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Outstanding regional and rural leadership


Leadership in coral reef research

Leadership in coral reef research

ARLP Fellow and co-founder of Reef Ecologic, Dr Adam Smith outlines a partnership between coral reef managers and other environmental leaders to deliver a unique three-week training course in North Queensland.

Australia leads international training on the Great Barrier Reef

Australia is the world leader in coral reef research and management. Healthy global reefs are essential for healthy, happy people. By sharing knowledge on coral reefs we can build partnerships and make a difference locally and globally for the environment, society and the economy of our communities.

Twelve coral reef managers from the Pacific, Caribbean and Indian oceans have successfully completed an amazing three week training course in North Queensland to exchange knowledge and learn about innovative coral reef science, management and leadership. The fellows travelled between Townsville, Cairns and Port Douglas, visiting government departments, research stations, farms, schools and other reef-associated operations. They meet the great people and visited the habitats that make the Great Barrier Reef so special.

The Australia Awards Fellowship funded the innovative training course Improving coral reef management for sustainable development. Australia Awards are prestigious international Scholarships and Fellowships funded by the Australian Government to build capacity and strengthen partnerships. The program supports short-term study, research and professional development opportunities in Australia for mid-career professionals and emerging leaders. Reef Ecologic, an environmental consulting agency focused on coral reef management, hosted the unique international fellowship program in North Queensland.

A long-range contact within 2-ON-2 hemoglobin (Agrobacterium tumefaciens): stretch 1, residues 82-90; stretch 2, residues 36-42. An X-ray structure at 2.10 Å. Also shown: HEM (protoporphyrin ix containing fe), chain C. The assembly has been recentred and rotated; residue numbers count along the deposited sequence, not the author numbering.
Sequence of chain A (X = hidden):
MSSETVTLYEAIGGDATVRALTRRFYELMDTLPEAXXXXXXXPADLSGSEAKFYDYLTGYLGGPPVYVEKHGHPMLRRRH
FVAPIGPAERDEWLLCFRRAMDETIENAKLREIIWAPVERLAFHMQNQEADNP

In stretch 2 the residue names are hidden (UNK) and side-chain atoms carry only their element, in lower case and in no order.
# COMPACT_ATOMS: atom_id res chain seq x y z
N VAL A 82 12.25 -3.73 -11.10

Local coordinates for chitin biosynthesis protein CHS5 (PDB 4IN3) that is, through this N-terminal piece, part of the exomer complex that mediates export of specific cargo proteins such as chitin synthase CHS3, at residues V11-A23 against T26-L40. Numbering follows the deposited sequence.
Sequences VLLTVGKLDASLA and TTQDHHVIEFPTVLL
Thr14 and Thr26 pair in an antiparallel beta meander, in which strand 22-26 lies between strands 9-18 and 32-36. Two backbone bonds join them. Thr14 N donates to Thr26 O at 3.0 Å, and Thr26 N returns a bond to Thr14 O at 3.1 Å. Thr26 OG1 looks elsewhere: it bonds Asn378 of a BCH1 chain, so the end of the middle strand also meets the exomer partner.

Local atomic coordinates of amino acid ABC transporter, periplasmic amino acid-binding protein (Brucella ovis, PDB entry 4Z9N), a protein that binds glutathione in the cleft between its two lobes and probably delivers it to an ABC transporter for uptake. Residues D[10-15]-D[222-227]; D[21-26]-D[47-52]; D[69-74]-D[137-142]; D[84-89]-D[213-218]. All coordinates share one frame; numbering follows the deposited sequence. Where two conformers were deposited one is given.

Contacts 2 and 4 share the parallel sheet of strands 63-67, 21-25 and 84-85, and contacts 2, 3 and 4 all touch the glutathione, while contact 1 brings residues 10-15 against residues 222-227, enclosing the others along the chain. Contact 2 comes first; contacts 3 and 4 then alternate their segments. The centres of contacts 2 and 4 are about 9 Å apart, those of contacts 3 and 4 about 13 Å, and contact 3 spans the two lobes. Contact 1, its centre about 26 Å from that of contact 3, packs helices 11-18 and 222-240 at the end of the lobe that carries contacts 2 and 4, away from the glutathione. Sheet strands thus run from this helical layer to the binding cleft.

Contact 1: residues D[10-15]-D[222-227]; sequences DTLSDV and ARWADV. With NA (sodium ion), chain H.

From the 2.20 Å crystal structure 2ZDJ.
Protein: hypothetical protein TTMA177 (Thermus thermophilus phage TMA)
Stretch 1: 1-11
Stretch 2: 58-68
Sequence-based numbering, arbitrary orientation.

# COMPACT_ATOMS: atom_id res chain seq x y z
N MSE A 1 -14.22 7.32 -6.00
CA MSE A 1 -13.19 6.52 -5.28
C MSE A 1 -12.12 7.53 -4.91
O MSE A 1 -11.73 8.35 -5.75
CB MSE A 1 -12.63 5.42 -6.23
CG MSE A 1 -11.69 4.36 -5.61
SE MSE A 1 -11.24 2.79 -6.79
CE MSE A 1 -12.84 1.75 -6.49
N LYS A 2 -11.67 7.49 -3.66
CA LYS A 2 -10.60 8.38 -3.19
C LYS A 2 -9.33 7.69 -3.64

For many of the Fellows, this was their first time snorkeling on the iconic Great Barrier Reef. They observed the diversity and beauty of the coral, fish and interacted with turtles, sharks and giant clams. They also observed some of the threats including Crown of Thorns starfish. They learnt first hand about the issues and solutions used by key industries such as tourism and fishing to protect the reef.

The Fellowship also includes home-stays with local marine scientists as part of a cultural exchange. This is a rare and valuable experience as it brings together coral reef managers from such a variety of locations to gain and share expertise.

An intensive leadership course at Orpheus Island Research Station was a thought provoking and life changing experience for many of the fellows. The leadership activities included theory and exercises to plan, problem solve and work together and to reflect on the process and continuous improvement as well as having fun.


The fellows had many unique experiences with professors, CEO’s, scientists, media and business people; including Steve Edmonson a leader and innovator in the Great Reef tourism industry. We met Steve at his tree farm “Eco Shamba” and heard about the importance of habitat, carbon storage and biofuel. In the afternoon we boarded Sailaway for a trip to Low Isles offshore from Port Douglas. We were given a guided tour by Steve and the Low Isles caretaker of the island and learnt about the management of renewable energy, weather station, coral reefs, heritage and were impressed by the beauty of the island and the passion and expertise of the people who care for it.

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